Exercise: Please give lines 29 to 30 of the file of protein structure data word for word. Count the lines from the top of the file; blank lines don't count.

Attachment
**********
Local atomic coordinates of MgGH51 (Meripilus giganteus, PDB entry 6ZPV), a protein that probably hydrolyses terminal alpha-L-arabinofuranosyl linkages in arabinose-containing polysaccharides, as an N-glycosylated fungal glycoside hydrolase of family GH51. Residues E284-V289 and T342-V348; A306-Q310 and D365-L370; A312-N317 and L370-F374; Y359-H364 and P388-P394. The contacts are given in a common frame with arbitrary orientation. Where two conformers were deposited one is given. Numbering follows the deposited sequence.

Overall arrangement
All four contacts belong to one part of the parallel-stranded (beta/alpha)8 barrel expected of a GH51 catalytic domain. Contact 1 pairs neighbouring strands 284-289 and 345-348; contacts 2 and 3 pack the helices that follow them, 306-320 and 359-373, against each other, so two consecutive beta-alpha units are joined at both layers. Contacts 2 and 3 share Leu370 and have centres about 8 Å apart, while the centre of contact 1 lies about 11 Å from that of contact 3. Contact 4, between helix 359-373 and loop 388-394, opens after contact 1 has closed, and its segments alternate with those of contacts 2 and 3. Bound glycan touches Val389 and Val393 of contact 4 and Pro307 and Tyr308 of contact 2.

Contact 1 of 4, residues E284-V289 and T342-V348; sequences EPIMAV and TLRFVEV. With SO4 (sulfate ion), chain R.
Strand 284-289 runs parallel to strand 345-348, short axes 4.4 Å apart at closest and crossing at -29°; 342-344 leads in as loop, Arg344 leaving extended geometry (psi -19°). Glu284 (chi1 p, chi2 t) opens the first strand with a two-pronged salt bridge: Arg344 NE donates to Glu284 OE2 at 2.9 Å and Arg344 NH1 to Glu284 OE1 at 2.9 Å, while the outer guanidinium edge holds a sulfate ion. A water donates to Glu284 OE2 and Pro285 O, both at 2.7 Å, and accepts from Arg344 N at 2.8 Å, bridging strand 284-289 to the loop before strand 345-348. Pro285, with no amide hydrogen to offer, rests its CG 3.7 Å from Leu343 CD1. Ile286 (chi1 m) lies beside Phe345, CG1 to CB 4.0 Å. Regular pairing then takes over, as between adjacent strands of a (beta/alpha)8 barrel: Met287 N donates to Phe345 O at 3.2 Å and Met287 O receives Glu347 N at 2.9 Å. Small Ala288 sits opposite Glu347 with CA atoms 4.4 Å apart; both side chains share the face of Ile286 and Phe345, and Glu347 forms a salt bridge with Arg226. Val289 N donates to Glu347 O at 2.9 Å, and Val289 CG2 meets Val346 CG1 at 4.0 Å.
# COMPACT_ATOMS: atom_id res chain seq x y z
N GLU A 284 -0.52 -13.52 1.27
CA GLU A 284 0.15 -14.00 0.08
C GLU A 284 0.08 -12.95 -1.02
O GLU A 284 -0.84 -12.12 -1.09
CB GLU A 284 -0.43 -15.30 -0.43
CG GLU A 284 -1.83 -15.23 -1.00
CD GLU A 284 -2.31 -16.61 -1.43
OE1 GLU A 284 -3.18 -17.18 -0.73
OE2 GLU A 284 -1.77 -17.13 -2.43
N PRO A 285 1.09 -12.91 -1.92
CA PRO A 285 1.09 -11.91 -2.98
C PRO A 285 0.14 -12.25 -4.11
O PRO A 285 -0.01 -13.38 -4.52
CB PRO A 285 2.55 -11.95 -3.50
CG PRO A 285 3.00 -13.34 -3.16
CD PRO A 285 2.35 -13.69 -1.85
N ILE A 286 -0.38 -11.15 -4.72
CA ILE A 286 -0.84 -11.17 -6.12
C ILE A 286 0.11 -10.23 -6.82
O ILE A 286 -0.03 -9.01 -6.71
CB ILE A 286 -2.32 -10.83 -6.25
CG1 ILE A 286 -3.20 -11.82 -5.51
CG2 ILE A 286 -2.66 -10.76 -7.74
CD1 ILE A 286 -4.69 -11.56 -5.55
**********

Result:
CG2 ILE A 286 -2.66 -10.76 -7.74
CD1 ILE A 286 -4.69 -11.56 -5.55